But we have to think about the market situation, as mentioned above – SMPs are really the domain of PCs, or at least the larger category of computing devices that are not bound by power efficiency requirements. Unfortunately, at least for the PC sector, there is a significant slump in demand, and that, of course, is slowing demand for these multi-chip modules (MCM) and the SMPs that drive them. Because mobile solutions require more efficient battery use and greater heat dissipation, they have not followed this SMP, multi-core, or MCM solution path. Rather, the solutions used in mobile have been asymmetric and/or heterogeneous, as was recently discussed in an article on SMP and AMP by Kurt Shuler, V.P. of marketing at Arteris.
Recalling the issue of cost and the 2012 history of consolidations in the semiconductor industry, the business strategy in the design sector of the semiconductor and electronics supply chain has been to maximize design flexibility to increase use of the chip sets to meet multiple product needs. As recently noted by Shuler in System-Level Design:
In 2013, many of the companies that once designed multiple SoCs to address the needs of a variety of different customers will migrate to a single platform strategy because of the rising costs of silicon. This single-platform approach requires greater options so that chips can be reconfigured on the fly to address multiple markets.
We've come to realize that companies need to redesign portions of their SoCs twice as often as they previously did. […] chip designers […] use[d] the interconnect fabric to incorporate elements into the SoC so that the chip was better suited to meet specific markets [sic] demand. […]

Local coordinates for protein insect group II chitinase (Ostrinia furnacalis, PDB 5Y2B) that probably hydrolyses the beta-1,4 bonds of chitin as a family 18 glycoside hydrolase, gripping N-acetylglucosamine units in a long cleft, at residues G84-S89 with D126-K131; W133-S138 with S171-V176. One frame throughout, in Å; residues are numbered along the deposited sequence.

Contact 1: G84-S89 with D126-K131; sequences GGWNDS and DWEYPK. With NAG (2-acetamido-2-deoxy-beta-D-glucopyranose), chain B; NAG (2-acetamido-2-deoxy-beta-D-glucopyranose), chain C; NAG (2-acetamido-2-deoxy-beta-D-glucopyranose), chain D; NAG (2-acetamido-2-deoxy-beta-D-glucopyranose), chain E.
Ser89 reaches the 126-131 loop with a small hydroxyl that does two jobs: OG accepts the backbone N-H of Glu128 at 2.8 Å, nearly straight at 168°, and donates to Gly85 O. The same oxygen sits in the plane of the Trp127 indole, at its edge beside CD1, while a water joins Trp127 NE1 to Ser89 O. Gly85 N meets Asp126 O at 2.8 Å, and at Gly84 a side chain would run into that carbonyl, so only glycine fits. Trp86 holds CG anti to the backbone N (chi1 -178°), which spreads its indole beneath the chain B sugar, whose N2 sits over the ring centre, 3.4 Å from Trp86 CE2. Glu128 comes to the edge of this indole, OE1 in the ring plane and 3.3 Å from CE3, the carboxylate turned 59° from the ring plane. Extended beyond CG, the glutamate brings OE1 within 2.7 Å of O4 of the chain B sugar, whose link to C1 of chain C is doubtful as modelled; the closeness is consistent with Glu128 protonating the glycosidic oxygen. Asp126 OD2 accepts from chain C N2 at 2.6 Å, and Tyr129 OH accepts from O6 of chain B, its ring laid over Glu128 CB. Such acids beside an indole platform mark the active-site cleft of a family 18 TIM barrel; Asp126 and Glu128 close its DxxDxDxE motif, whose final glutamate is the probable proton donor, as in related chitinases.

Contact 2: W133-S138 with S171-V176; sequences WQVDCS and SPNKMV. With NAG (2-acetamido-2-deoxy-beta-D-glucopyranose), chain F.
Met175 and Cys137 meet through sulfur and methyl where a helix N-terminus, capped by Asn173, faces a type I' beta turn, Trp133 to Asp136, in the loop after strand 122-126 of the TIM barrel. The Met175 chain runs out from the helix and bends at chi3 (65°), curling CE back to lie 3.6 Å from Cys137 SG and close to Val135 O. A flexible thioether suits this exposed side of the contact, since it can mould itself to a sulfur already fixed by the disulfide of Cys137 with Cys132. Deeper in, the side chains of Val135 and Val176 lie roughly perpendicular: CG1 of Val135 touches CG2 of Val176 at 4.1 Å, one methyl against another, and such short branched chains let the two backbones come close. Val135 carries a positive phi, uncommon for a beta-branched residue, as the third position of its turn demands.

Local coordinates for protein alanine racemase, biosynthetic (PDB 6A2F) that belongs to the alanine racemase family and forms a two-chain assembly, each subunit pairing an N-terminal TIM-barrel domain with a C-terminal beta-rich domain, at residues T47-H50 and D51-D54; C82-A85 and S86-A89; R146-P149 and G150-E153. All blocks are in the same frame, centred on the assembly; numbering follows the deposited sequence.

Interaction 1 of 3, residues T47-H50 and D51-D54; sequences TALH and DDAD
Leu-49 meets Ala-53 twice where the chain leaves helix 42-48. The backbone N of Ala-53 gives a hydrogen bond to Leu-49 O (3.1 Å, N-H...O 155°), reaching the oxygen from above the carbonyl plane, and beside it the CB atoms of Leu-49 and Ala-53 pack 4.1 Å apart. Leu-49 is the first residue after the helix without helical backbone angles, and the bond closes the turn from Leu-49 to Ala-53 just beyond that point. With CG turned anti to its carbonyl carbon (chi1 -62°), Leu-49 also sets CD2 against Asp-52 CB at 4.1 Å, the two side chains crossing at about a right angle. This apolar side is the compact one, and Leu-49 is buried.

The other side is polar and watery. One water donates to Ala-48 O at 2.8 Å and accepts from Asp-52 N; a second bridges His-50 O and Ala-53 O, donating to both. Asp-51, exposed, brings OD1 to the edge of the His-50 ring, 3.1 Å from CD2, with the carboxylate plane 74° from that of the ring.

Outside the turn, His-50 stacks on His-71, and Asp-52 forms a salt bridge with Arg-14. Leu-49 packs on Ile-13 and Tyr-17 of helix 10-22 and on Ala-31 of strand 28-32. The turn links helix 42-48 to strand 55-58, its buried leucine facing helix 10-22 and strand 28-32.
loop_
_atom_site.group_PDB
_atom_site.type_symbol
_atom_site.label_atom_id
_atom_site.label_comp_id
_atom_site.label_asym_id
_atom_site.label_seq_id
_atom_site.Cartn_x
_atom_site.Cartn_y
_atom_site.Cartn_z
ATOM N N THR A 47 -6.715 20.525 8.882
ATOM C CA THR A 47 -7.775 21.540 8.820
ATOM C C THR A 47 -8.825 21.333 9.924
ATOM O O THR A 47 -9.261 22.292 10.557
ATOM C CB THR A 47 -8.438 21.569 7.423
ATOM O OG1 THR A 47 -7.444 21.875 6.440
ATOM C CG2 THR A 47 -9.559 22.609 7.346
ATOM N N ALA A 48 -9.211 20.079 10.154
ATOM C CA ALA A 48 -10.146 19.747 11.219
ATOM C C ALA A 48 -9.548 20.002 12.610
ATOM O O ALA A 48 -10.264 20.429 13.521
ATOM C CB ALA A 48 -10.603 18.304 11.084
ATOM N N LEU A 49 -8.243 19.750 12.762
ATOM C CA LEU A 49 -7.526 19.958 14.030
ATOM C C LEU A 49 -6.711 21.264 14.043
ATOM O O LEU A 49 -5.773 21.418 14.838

A lack of flexibility in the late stages of a design, or the inability to use a single SoC platform to address multiple markets, has left some companies sitting on the sidelines while more nimble players reap the rewards.
There is much to think about in these statements – from a supply chain or industry metamorphosis perspective, and especially from the perspective of understanding what is happening at the chip design level within the semiconductor industry. These two events, industry metamorphosis and chip design change, are correlated and are simultaneously driven by cost and by continuous demand for ever-evolving, M2M mobile solutions, particularly leveraging cloud computing (cf. this recent article in Chip Design Magazine by Jamie Little, ESD at Mentor Graphics).
Where are these design changes and market strategies leading us? At the forefront is a new, commoditizing era for SoCs. Given the design requirements for mobile solutions, and given the decline and shift away from the hardware and firmware solutions for PCs due to the end-device declines, the opportunity and the strategic business value to push SoC designs into more flexible, more commoditized levels are dawning.
Why does SoC commoditization matter? GROWTH.
It is not that SoCs are by any means a golden goose for semi at this point in time. Nor is it the case that the moment flexible SoCs can be successfully commoditized will solve the ongoing concerns across the semiconductor and electronics industry. Yet, given the phenomenal adoption rate of mobility into end-device solution series, those who do not stay abreast of this quiet but revolutionary shift in chip architecture are already finding it difficult to compete.
It is not that SoCs are the breakthrough; they are the expansion of mobility and M2M connectivity. The data transfer at the core of M2M is changing how we interact with and use end-devices and what we expect of them. If we continue to think that improving the PC is the solution, then we've missed what the demand side of the market is telling us: mobility matters to users. Mobility matters even more than full functionality because if users are mobile, they can connect and access what they need via cloud computing from wherever they are. The devices that serve users for such use case scenarios, and these devices and the infrastructure that supports the M2M and data handling both require different architectures than what PCs brought us in the form of MCM and SMP solutions.